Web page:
Monday, February 15, 2016

Plant Monsters: The Stories [Guest Post]

By GW Thomas

The first stories of killer plants were written by two Americans. Nathaniel Hawthorne wrote "Rappacini's Daughter" in 1844 and showed us that a father's wish to protect his daughter's virtue can become almost pathological. Rappacini infuses the girl with plant poison, making her the precursor of Batman's Poison Ivy. The second story was twenty-five years later and written by the mother of the American family story, Lousia May Alcott, who penned Little Women (1868). Her story has the Gothic title of "Lost in a Pyramid, or the Mummy's Curse" and is the first real killer flower story. Seeds from a mummy's treasure grow into a large blossomed plant. When worn, the flower sucks the vitality from the wearer.

The idea of plant monsters really caught fire in the 1870s after botanical discoveries of large drosera and other flesh-eating plants were found and reported in the illustrated newspapers. These lead to fake reports which then lead to the storytellers of the day creating the first man-eating tree stories. These include A Conan Doyle, Julian Hawthorne, Phil Robinson, Grant Allen, and many lesser known writers. HG Wells reinvigorated the idea in 1894 with his blood-sucking orchid tale, "The Flowering of the Strange Orchid." I always used to think Wells invented the idea, but he comes to the part twenty years late. It was Frank Aubrey's The Devil-Tree of El Dorado (1896) that scores a hit in novel form. The Victorians would go on writing about killer plants all the way into the pulp era.

Weird Tales and the other pulps explored the idea with varying amounts of innovation. The Unique Magazine featured twenty-three killer plants (that I have discovered so far. I am sure there are others), beginning with "The Devil Plant" by Lyle Wilson Holden (May 1923) to Donald Wandrei's "Strange Harvest" (May 1953). May is significant, for I noticed, especially with the comics, that plant monsters tended to appear in that month as if the allergy season drove the concept of hostile plant life. Amongst the Weirdies to pen a plant story are Clark Ashton Smith (7), Edmond Hamilton (3), David H Keller (3), Howard Wandrei (2), Jack Snow, A Merritt, Seabury Quinn, Carl Jacobi, and Mary Elizabeth Counselman. The genres range from science fiction to horror. Clark Ashton Smith's "The Seed From the Sepulchre" and Jack Snow's "Seed" would be imitated (knowingly or unknowingly) in Scott Smith's bestseller The Ruins (2008). For this is another thing I have noticed, plant monster stories haven't really changed much, even after a hundred and forty years.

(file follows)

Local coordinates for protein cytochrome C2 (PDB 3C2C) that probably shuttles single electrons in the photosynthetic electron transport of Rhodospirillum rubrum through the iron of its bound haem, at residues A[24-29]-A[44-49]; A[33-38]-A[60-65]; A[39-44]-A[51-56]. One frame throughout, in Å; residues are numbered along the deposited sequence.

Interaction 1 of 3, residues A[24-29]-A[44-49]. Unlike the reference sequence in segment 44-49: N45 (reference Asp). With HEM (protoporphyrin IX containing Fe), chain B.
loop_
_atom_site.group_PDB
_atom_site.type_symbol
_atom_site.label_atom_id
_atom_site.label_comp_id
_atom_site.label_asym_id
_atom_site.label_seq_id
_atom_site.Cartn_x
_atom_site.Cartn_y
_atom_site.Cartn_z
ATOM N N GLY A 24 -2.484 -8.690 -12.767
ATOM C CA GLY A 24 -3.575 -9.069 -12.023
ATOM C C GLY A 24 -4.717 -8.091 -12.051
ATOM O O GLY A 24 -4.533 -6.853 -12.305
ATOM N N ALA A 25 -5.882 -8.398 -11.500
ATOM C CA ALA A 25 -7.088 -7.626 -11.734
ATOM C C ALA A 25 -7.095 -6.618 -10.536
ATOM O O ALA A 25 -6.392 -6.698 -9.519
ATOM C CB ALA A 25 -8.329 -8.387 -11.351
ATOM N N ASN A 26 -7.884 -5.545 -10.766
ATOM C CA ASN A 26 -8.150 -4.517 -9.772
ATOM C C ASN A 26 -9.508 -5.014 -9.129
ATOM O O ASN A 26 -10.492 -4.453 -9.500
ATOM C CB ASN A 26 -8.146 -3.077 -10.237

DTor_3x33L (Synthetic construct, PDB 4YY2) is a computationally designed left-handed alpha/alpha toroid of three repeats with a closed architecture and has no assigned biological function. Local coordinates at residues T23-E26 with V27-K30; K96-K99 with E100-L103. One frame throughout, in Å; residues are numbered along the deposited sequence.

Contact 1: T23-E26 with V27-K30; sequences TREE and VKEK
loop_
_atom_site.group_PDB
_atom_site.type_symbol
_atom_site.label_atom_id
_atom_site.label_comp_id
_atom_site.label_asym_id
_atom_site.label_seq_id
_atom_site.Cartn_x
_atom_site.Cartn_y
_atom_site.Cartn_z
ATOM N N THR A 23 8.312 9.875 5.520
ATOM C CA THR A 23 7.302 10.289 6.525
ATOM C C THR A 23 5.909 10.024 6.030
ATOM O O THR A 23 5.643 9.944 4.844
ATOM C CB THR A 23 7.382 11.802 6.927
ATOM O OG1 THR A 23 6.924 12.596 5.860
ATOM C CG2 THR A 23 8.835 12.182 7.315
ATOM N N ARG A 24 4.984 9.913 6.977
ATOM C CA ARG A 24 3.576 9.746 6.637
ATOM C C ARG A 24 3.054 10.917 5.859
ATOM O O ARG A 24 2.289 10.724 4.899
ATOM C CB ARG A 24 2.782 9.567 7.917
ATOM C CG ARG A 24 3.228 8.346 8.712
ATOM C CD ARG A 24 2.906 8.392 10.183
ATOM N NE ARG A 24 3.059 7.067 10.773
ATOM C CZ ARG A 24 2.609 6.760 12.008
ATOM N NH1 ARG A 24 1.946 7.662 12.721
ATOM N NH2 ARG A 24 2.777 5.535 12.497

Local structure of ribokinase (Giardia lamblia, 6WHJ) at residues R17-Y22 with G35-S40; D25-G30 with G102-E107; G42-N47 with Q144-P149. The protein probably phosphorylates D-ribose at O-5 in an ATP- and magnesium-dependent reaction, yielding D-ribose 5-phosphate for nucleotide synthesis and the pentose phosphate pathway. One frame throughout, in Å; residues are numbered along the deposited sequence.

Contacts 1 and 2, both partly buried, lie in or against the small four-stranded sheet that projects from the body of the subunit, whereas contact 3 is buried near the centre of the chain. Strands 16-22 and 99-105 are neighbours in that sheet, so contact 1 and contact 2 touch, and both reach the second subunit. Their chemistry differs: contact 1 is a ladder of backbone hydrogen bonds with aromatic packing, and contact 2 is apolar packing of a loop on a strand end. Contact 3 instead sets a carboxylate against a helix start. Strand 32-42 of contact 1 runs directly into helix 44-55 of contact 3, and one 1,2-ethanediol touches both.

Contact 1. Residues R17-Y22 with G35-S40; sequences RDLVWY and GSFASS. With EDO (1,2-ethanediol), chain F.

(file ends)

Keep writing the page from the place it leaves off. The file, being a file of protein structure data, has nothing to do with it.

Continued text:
More modern times saw one story in particular pull the plant trope in a new direction. This was John Wyndham's blockbuster, The Day of the Triffids (1951). Unlike most plant monsters, Wyndham's triffids are not found in a jungle (or come from space as in the 1962 film), but are created specifically by men. Wyndham uses their nastiness (as well as the blinding of humanity) to comment on human ills (a la the Cold War). Other novels that explore plant monsters in a new way include Brian W Aldiss's fantasy Hothouse (1962), in which all the characters and setting are plants. Others like Susan Cooper's Mandrake (1962) and Frank Herbert's The Green Brain (1966) would predate James Lovelock's 1970s Gaia Theory, in which the entire Earth as a living organism fights back against humankind.